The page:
Indexed on: 19 Sep '19Published on: 01 May '19Published in: American journal of perinatology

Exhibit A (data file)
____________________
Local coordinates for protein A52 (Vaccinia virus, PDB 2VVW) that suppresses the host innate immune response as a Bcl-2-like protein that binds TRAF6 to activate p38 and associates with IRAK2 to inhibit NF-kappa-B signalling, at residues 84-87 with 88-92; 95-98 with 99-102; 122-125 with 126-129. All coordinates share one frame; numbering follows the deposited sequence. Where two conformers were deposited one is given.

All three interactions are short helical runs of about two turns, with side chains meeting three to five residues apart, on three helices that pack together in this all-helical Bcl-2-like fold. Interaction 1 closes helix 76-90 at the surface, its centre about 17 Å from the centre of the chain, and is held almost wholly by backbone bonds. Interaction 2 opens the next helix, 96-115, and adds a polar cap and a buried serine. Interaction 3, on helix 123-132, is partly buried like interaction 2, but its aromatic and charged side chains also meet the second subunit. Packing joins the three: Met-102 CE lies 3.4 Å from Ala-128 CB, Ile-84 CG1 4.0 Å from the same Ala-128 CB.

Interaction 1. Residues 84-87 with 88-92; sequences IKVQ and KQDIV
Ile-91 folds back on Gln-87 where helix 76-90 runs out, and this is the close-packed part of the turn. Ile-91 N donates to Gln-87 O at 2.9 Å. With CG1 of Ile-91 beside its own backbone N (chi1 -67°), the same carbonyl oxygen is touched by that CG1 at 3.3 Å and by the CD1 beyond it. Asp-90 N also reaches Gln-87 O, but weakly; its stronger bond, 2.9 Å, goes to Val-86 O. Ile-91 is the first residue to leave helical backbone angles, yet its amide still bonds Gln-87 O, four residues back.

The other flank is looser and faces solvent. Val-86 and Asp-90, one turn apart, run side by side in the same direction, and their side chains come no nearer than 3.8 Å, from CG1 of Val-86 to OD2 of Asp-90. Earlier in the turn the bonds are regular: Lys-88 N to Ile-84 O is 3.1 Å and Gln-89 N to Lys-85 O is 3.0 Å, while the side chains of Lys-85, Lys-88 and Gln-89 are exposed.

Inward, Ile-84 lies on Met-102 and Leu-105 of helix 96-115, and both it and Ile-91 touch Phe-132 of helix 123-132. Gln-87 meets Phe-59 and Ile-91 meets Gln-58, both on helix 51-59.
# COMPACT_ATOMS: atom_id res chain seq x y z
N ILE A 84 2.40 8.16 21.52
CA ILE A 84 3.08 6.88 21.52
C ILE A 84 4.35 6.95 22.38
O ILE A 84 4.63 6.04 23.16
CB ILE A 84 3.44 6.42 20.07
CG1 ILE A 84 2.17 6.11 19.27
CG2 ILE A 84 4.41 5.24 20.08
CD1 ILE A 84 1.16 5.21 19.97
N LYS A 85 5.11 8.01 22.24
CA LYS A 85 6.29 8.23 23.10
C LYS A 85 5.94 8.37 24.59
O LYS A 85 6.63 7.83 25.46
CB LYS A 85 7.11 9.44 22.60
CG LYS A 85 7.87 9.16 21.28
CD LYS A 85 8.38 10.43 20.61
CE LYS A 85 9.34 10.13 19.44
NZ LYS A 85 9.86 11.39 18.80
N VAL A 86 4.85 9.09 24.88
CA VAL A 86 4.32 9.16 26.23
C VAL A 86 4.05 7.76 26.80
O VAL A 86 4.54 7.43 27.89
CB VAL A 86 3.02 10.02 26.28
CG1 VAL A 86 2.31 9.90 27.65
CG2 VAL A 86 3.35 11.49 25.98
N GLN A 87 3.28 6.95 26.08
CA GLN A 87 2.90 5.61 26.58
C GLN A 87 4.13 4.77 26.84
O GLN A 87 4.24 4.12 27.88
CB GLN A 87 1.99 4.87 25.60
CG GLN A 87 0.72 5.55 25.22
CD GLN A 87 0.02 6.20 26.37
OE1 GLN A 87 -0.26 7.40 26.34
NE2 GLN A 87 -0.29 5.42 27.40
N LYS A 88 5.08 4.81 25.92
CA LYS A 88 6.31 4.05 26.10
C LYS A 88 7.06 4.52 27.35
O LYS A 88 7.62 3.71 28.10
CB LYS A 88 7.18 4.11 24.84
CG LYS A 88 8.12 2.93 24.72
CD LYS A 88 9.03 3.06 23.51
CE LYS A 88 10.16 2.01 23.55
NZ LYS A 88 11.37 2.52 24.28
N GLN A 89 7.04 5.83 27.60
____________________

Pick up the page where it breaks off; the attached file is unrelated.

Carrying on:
Maternal obesity is associated with many adverse obstetric outcomes including cesarean delivery. It is unclear whether induction of labor can reduce these risks. Previous studies report conflicting results on the outcomes of elective induction of labor among obese women. To compare maternal and neonatal outcomes between obese women undergoing elective induction of labor and those undergoing expectant management at ≥39 weeks. This was a retrospective cohort study from the Consortium on Safe Labor of obese women (defined by prepregnancy body mass index≥ 30kg/m) with singleton gestations at ≥39 weeks without medical comorbidities from 2002 through 2008. Women scheduled for medically indicated induction of labor were excluded. The primary outcome of cesarean delivery was compared between obese women undergoing elective induction of labor and expectant management during 39th, 40th, and 41st weeks using univariable and multivariable analyses, stratifying by parity. In all, 7,298 nulliparous and 9,789 parous women were eligible for analysis. After controlling for potential confounders, elective induction of labor during 39th week in nulliparous and parous women was associated with lower odds of cesarean delivery (39.1 vs. 41.6%, adjusted odds ratio [OR]: 0.47, 95% confidence interval [CI]: 0.30-0.74 for nulliparous and 5.5 vs. 10.1%, adjusted OR: 0.34, 95% CI: 0.20-0.61 for parous women) compared with expectant management. Elective induction of labor during 40th and 41 weeks was not associated with lower odds of cesarean delivery. In addition, macrosomia was reduced in nulliparous women undergoing elective induction of labor during the 40th week (12.1 vs. 18.5%, adjusted OR: 0.56, 95% CI: 0.35-0.87) and in parous women undergoing elective induction of labor during 39th (11.6 vs. 17.6%, adjusted OR: 0.50, 95% CI: 0.38-0.66) and 40th weeks (16.4 vs. 22.2%, adjusted OR: 0.53, 95% CI: 0.36-0.78). Elective induction of labor at 39 weeks, when compared with expectant management, was associated with lower cesarean deliveries in obese nulliparous and parous women. Thieme Medical Publishers 333 Seventh Avenue, New York, NY 10001, USA.